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Bernanke Says Inflation Remains Low. Is He Right? You Decide.

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This morning’s Wall Street Journal reports that companies contending with rising commodity prices are now stockpiling rubber tires, cotton clothing and other goods in an attempt to protect themselves from rising inflationary pressures.

Indeed, the prices of wheat, corn, and soybeans have skyrocketed. Copper and tin have been slamming record highs.

As a result, some economists say, Federal Reserve Chairman Ben Bernanke may soon regret the decision to implement QE-2.0.

“The idea was to avert deflation and to bring back just a tiny bit of inflation,” says Dr. Ed Yardeni. “The unintended global consequences seem to be hoarding, hyper inflating commodity prices, food riots, and revolutions,” adding, “The easy-going folks at the Fed may have to change their sanguine assessment of the inflation situation fairly soon.”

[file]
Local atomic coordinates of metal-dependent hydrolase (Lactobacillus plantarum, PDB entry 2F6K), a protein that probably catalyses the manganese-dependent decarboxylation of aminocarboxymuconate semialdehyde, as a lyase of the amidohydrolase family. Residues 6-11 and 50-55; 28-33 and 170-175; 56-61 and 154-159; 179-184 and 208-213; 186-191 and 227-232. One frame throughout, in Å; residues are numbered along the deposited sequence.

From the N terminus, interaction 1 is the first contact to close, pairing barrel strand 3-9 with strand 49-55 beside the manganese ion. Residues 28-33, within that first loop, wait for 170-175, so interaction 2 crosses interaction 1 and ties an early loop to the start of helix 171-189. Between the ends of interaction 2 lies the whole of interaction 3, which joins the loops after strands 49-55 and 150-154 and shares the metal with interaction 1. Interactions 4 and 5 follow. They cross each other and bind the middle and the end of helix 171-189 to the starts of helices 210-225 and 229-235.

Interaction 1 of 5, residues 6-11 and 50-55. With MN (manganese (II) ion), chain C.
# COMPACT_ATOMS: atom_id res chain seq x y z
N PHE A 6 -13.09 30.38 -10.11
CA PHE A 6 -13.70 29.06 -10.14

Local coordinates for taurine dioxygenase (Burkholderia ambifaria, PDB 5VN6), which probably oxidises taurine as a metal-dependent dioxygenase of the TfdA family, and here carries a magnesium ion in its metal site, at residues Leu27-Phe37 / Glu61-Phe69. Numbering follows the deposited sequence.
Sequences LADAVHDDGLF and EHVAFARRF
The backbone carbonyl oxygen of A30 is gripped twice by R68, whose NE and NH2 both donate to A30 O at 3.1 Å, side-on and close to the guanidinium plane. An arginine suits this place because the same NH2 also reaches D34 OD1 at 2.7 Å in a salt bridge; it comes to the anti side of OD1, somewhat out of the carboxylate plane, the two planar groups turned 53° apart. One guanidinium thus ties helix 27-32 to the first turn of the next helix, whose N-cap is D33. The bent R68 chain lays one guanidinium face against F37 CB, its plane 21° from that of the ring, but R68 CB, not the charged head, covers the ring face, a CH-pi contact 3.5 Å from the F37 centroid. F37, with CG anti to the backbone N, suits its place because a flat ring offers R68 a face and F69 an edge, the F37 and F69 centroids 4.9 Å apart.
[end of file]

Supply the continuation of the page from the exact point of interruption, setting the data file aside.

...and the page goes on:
But, apparently, not anytime too soon.

Today, in prepared remarks to the National Press Club, Bernanke reportedly shrugged off a recent increase in commodity prices, saying overall inflation remains “quite low.”

The Fed Head said that inflation was only 1.2% in December in the US. He noted that underlying inflation, which strips out volatile food and energy costs, was just 0.7% in 2010, compared with around 2.5% in 2007, before the recession began.

Miller Tabak’s Peter Boockvar listened to the speech and delivered his own analysis: “Looking at 2010 CPI stats is classic rear view mirror economic analysis,” the strategist said, “and it seems that the Fed won’t worry until higher CPI readings are plastered on their foreheads."
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